The concept behind phased retirement is simple - a pension fund is split into a number of policies (...
The concept behind phased retirement is simple - a pension fund is split into a number of policies (often 1,000) and the member can take benefits from each policy separately.
This enables a member to stagger or phase the purchase of annuities over a period of up to 25 years (between ages 50 and 75). Although each policy can be treated separately, pension providers' illustration systems allow the benefit package to be considered as a whole.
The benefit of phasing annuity purchase is that a member need vest only the number of policies necessary to produce a particular income level. The income required is generated through a combination of tax-free cash and annuity. The example in tables 1 and 2 shows how this works.
Where funds have been transferred from an occupational scheme, tax-free cash from each policy would be restricted to the lower of a) 25% of the fund value, and b) the amount certified on transfer; apportioned between the number of policies originally set-up (for example, 1,000), increased in line with the RPI from the date of transfer.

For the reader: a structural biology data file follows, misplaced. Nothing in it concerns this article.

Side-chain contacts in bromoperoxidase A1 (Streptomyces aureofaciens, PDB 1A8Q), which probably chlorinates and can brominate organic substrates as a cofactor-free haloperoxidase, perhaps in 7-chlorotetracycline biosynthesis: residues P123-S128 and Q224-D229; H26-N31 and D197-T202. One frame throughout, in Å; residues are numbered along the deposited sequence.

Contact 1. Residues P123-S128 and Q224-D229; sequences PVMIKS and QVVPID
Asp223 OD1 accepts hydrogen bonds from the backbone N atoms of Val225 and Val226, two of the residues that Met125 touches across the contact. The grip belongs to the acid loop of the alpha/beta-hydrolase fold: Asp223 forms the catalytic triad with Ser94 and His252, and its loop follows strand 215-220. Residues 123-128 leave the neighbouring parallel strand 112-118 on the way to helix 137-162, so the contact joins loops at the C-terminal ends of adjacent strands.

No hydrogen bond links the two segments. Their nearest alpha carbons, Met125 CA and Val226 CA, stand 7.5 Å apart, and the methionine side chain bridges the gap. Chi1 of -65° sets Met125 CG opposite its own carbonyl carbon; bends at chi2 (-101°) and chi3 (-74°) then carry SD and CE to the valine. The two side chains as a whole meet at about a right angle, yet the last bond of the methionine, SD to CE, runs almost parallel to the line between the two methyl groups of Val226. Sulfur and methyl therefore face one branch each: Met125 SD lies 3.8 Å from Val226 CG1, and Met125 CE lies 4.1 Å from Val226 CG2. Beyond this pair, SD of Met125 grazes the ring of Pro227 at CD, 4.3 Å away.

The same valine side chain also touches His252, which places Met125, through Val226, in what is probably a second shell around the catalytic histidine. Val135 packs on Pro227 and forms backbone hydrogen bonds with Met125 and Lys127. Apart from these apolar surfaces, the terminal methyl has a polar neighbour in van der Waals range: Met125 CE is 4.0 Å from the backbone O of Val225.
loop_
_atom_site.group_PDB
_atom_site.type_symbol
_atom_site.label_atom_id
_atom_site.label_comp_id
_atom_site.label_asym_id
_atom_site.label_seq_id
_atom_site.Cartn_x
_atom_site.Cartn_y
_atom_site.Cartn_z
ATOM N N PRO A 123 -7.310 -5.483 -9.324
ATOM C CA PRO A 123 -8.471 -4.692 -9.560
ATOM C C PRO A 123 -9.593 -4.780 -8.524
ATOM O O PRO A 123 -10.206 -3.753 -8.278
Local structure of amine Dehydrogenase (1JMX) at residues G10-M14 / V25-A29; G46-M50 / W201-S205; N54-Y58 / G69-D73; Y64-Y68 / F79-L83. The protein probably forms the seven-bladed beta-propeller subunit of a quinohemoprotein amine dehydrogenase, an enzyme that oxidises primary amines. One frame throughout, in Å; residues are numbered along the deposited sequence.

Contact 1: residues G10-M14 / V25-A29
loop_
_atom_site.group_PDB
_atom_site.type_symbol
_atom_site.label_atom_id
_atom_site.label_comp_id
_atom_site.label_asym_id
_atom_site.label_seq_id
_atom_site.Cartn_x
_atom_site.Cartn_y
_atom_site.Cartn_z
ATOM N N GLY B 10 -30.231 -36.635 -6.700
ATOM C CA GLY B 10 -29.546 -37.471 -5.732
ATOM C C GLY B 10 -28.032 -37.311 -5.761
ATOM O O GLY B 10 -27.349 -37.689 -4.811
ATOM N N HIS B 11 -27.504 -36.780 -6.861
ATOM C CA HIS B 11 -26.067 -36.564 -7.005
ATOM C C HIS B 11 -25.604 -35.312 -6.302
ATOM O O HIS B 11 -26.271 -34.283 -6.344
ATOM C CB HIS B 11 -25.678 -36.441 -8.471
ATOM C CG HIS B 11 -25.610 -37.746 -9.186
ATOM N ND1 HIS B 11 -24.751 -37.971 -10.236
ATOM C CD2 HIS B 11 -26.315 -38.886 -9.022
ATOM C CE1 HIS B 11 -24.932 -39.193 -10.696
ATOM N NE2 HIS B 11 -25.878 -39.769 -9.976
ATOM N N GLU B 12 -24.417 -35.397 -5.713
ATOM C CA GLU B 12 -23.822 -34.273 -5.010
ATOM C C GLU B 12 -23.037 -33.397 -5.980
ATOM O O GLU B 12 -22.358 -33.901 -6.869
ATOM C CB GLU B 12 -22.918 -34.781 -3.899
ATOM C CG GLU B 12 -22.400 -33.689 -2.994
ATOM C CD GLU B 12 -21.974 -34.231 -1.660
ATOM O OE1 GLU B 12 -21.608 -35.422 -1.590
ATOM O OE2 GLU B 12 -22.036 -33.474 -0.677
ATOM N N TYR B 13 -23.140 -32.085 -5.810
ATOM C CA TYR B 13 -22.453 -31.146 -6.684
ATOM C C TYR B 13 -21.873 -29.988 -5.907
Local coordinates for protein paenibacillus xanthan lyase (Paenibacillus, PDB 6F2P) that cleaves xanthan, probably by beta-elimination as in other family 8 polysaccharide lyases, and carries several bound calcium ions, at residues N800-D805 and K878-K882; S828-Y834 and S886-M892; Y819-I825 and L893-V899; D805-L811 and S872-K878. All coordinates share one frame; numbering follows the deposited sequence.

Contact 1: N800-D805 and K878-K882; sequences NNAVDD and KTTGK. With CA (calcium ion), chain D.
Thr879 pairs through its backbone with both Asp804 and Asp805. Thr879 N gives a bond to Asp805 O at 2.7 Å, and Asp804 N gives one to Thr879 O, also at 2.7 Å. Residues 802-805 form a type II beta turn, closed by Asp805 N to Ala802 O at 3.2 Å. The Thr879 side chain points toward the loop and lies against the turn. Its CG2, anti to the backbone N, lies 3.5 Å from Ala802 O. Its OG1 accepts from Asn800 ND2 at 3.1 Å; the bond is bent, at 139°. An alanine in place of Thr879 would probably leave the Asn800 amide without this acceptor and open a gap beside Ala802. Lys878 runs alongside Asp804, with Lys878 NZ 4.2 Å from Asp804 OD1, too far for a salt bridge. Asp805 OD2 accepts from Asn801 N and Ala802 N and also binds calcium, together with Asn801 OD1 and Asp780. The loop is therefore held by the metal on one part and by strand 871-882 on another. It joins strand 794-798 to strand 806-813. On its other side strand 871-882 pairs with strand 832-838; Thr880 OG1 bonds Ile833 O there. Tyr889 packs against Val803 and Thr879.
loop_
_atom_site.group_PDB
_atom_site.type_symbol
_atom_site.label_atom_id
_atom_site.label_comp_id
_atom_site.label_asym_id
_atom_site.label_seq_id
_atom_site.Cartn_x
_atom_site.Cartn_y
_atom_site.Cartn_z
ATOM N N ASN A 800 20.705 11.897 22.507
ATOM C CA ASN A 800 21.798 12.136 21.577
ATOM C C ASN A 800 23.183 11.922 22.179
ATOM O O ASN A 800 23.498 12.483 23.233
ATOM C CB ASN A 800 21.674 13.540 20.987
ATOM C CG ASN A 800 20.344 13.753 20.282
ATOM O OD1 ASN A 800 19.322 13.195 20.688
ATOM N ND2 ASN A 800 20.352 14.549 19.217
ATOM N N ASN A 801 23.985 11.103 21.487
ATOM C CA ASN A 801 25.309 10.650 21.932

Income flexibility is restricted to the extent that the annuity, once in payment, cannot be reduced. However, income can decrease from one year to the next since tax-free cash may be treated as a part of the Income.
The policyholder can choose the point at which to lock-in to an annuity, leaving policies non-vested if (s)he believes annuity rates are low or; conversely, purchasing if (s)he believes annuity rates are high.
The type of pension purchased can be different for different policies. For example, the annuity payable from some policies may increase each year; others may be at a flat rate. A dependant's pension could be included from certain policies.
Death benefits - any of the policies not vested remain within pension funds with tax-efficient investment growth.